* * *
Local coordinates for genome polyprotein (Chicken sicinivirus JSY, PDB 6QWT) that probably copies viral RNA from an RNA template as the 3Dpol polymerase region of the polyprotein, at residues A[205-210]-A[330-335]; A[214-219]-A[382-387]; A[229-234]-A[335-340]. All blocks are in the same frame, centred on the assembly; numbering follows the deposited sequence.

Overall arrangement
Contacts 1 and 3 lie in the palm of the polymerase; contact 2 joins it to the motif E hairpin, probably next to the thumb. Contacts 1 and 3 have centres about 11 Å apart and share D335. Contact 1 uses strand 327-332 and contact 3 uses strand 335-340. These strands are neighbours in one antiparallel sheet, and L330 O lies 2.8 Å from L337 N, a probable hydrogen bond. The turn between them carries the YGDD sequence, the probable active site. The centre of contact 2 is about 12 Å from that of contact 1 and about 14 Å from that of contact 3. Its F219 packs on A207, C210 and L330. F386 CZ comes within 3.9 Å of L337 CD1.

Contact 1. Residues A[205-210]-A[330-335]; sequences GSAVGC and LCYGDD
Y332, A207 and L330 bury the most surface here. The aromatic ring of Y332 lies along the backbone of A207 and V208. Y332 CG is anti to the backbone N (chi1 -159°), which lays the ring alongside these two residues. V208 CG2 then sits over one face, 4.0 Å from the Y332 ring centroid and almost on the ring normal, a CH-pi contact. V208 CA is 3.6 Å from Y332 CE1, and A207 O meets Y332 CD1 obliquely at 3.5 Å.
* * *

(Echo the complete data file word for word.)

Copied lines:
Local coordinates for genome polyprotein (Chicken sicinivirus JSY, PDB 6QWT) that probably copies viral RNA from an RNA template as the 3Dpol polymerase region of the polyprotein, at residues A[205-210]-A[330-335]; A[214-219]-A[382-387]; A[229-234]-A[335-340]. All blocks are in the same frame, centred on the assembly; numbering follows the deposited sequence.

Overall arrangement
Contacts 1 and 3 lie in the palm of the polymerase; contact 2 joins it to the motif E hairpin, probably next to the thumb. Contacts 1 and 3 have centres about 11 Å apart and share D335. Contact 1 uses strand 327-332 and contact 3 uses strand 335-340. These strands are neighbours in one antiparallel sheet, and L330 O lies 2.8 Å from L337 N, a probable hydrogen bond. The turn between them carries the YGDD sequence, the probable active site. The centre of contact 2 is about 12 Å from that of contact 1 and about 14 Å from that of contact 3. Its F219 packs on A207, C210 and L330. F386 CZ comes within 3.9 Å of L337 CD1.

Contact 1. Residues A[205-210]-A[330-335]; sequences GSAVGC and LCYGDD
Y332, A207 and L330 bury the most surface here. The aromatic ring of Y332 lies along the backbone of A207 and V208. Y332 CG is anti to the backbone N (chi1 -159°), which lays the ring alongside these two residues. V208 CG2 then sits over one face, 4.0 Å from the Y332 ring centroid and almost on the ring normal, a CH-pi contact. V208 CA is 3.6 Å from Y332 CE1, and A207 O meets Y332 CD1 obliquely at 3.5 Å.